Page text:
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Mon 27 Apr 2015 01:46 PM

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Saudi Arabia says keen to maintain oil market share

Deputy oil minister says high production policy is based on global demand; describes oil market as excellent

Saudi Arabia says keen to maintain oil market share

Saudi Arabia's high crude oil production policy is based on the status of global demand and the top oil exporter is keen to maintain its market share, the kingdom's deputy oil minister said on Monday.

Speaking to reporters in Saudi Arabia, Prince Abdulaziz Bin Salman Bin Abdulaziz described the oil market as "excellent", suggesting the OPEC heavyweight was comfortable with current global conditions.

"As the minister mentioned, the kingdom responds to demand and supplies oil to wherever the demand is and whoever asks for it," he said.

"We care about our market share, we care about maintaining our customers and we care about the stability of the market."

Prince Abdulaziz was referring to previous comments made by Saudi Oil Minister Ali al-Naimi who said last week that the kingdom was producing near-record levels of crude in April at around 10 million barrels per day.

"I have said many times we will always be happy to supply our customers with what they want. Now they want 10 million," Naimi told Reuters in the South Korean capital.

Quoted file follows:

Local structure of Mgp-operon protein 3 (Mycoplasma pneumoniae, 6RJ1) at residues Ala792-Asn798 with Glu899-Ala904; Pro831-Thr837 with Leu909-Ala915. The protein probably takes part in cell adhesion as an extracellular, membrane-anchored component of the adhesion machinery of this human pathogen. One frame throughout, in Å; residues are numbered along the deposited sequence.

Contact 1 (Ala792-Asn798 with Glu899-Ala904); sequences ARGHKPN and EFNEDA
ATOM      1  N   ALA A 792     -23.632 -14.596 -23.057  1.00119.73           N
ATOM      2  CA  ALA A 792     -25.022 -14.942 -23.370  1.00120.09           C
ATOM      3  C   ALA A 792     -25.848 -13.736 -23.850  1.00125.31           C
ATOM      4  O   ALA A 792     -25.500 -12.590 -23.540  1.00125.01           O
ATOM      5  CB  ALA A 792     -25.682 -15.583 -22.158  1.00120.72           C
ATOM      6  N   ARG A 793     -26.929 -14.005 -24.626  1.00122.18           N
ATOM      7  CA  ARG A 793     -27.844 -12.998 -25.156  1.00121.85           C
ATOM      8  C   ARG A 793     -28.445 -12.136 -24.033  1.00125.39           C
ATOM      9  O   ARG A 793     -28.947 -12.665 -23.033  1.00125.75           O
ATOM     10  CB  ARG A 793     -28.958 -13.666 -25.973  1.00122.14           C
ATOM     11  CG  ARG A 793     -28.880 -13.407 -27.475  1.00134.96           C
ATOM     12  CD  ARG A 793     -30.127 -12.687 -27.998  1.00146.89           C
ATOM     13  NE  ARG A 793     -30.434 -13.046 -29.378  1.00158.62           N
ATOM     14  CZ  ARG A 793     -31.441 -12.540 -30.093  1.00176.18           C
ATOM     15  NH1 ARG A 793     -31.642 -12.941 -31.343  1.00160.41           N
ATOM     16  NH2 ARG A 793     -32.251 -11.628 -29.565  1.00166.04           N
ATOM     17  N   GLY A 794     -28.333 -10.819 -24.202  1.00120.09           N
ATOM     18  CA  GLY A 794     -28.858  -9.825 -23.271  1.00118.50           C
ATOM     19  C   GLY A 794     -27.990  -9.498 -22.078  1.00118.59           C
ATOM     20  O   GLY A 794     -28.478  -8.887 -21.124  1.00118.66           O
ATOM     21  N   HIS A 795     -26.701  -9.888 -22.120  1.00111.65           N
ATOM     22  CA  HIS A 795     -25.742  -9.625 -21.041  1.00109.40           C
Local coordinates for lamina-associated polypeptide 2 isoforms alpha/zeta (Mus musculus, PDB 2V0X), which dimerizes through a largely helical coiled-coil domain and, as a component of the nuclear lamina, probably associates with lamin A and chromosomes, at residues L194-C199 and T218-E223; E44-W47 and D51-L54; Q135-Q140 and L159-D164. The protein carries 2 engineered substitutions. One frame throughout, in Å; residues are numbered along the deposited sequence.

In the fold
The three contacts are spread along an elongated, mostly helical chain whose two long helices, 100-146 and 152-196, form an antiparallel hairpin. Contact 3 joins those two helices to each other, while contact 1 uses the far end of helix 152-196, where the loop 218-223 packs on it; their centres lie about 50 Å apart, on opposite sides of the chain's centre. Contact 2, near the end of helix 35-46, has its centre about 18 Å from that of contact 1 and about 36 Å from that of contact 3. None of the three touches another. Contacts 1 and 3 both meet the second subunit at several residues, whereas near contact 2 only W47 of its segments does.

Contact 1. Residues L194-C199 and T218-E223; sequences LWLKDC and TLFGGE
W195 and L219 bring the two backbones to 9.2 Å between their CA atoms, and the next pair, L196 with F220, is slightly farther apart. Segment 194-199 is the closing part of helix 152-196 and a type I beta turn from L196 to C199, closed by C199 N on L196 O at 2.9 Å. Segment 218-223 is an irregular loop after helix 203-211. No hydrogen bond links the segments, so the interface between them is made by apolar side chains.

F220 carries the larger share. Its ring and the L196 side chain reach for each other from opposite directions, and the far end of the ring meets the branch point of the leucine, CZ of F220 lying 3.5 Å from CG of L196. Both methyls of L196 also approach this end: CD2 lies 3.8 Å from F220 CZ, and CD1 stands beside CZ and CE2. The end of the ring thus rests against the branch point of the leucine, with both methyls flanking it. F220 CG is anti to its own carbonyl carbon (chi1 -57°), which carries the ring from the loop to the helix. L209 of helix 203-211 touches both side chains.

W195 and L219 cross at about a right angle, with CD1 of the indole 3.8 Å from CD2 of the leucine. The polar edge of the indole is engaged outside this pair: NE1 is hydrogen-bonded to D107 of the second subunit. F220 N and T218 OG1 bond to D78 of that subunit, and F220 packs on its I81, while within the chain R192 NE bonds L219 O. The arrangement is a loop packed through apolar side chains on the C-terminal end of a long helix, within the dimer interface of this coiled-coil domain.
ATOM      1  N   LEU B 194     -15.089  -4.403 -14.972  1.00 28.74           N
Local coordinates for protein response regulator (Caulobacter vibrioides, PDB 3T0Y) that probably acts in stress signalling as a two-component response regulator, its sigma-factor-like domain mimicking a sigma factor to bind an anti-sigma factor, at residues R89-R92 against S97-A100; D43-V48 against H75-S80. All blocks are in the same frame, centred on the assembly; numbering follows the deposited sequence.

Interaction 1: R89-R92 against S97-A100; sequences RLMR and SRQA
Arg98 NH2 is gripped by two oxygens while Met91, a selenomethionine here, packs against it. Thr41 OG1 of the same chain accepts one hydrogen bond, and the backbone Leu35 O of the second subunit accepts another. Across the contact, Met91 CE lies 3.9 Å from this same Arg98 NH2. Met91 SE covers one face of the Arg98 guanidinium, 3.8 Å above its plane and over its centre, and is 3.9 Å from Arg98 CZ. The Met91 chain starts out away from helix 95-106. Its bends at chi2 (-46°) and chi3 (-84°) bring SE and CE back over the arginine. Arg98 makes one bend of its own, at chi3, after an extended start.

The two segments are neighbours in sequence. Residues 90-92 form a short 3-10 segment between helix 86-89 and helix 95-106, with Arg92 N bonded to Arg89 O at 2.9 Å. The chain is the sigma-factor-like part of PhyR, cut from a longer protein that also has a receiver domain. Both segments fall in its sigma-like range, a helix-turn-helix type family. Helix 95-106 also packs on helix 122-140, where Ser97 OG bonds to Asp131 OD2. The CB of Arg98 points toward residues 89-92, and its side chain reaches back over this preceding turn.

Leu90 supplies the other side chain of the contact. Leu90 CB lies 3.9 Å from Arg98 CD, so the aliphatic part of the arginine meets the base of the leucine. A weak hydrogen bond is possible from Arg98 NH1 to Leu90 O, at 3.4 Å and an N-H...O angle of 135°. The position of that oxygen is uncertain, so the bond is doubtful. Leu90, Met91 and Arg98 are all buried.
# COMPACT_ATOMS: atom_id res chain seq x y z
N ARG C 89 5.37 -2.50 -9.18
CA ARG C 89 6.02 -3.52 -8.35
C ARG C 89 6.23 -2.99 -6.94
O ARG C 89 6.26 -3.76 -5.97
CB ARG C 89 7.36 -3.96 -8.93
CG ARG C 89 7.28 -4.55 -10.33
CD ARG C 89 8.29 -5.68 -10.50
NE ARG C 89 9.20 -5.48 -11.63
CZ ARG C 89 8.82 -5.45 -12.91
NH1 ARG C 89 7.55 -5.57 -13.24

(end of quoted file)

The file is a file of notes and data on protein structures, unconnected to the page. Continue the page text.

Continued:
OPEC had said its overall output surged to 30.79 million bpd in March, up 810,000 bpd from the previous month, with demand higher than expected due to lower prices.

Yet there are some worries that growing output from Saudi Arabia and other members of the Organization of the Petroleum Exporting Countries (OPEC) could snuff out a recent rebound in oil prices, at a time when oil markets have staged a fragile recovery.

Oil prices have almost halved since June last year in a drop that deepened after OPEC refused to cut production in November to maintain its market share against other competing sources of supply.

Prince Abdulaziz declined to comment on a recent meeting in Riyadh with Venezuela's oil minister. The Latin American nation, dogged by a slowing economy and soaring inflation, is among OPEC members most deeply hurt by weaker oil prices.

OPEC meets on June 5. Iran and a Libyan OPEC official have urged the group to consider output cuts, while Kuwait - in a view expected to be shared by other Gulf OPEC members - has said the policy will remain unchanged.

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